The obstacles to usurpation and the facilities of resistance increase with the increased extent of the state, provided the citizens understand their rights and are disposed to defend them. The natural strength of the people in a large community, in proportion to the artificial strength of the government, is greater than in a small, and of course more competent to a struggle with the attempts of the government to establish a tyranny. But in a confederacy the people, without exaggeration, may be said to be entirely the masters of their own fate. Power being almost always the rival of power, the general government will at all times stand ready to check the usurpations of the state governments, and these will have the same disposition towards the general government. The people, by throwing themselves into either scale, will infallibly make it preponderate. If their rights are invaded by either, they can make use of the other as the instrument of redress. How wise will it be in them by cherishing the union to preserve to themselves an advantage which can never be too highly prized!
It may safely be received as an axiom in our political system that the State governments will, in all possible contingencies, afford complete security against invasions of the public liberty by the national authority. Projects of usurpation cannot be masked under pretenses so likely to escape the penetration of select bodies of men, as of the people at large. The legislatures will have better means of information. They can discover the danger at a distance; and possessing all the organs of civil power and the confidence of the people, they can at once adopt a regular plan of opposition, in which they can combine all the resources of the community. They can readily communicate with each other in the different States, and unite their common forces for the protection of their common liberty.
The great extent of the country is a further security. We have already experienced its utility against the attacks of a foreign power. And it would have precisely the same effect against the enterprises of ambitious rulers in the national councils. If the federal army should be able to quell the resistance of one State, the distant States would be able to make head with fresh forces. The advantages obtained in one place must be abandoned to subdue the opposition in others; and the moment the part which had been reduced to submission was left to itself, its efforts would be renewed, and its resistance revive.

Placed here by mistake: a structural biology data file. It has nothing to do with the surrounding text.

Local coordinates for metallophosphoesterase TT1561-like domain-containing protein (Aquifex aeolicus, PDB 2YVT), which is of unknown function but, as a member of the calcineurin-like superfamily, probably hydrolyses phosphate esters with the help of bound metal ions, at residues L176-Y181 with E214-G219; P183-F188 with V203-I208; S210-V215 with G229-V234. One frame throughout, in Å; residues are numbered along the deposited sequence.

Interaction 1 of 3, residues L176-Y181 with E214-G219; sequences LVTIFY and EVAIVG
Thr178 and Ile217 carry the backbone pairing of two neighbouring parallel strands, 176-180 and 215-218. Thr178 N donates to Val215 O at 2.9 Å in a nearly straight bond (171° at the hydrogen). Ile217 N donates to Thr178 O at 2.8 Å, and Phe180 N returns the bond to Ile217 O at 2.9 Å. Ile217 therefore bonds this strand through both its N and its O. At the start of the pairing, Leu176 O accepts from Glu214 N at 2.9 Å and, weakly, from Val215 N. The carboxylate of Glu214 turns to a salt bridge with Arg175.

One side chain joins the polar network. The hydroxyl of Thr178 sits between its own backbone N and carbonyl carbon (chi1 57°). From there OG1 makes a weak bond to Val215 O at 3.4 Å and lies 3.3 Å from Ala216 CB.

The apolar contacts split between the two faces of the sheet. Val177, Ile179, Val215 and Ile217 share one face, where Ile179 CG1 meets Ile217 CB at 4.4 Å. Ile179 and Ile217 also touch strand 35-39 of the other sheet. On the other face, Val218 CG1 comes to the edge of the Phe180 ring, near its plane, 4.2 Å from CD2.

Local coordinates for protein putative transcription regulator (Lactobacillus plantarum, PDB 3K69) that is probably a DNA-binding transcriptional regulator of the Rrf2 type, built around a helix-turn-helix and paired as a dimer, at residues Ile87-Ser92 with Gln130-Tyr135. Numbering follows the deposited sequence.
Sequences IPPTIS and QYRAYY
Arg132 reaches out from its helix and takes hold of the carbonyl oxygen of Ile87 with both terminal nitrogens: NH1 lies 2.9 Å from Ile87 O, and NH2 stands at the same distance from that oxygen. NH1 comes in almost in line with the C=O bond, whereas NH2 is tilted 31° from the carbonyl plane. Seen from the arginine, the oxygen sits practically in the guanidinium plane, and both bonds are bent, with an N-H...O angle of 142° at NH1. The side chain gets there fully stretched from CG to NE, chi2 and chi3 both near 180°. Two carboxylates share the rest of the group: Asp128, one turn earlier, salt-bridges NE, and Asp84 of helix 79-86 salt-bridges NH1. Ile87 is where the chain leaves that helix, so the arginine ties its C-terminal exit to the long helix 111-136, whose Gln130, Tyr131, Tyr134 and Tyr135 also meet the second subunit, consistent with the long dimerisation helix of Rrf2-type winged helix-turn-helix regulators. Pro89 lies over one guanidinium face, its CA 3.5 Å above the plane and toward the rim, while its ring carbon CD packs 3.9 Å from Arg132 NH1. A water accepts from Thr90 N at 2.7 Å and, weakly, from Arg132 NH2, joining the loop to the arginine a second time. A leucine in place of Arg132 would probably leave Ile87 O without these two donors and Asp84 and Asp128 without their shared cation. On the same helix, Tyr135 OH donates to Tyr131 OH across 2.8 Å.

We should recollect that the extent of the military force must, at all events, be regulated by the resources of the country. For a long time to come it will not be possible to maintain a large army; and as the means of doing this increase, the population and natural strength of the community will proportionably increase. When will the time arrive that the federal government can raise and maintain an army capable of erecting a despotism over the great body of the people of an immense empire, who are in a situation, through the medium of their State governments, to take measures for their own defense, with all the celerity, regularity, and system of independent nations? The apprehension may be considered as a disease, for which there can be found no cure in the resources of argument and reasoning.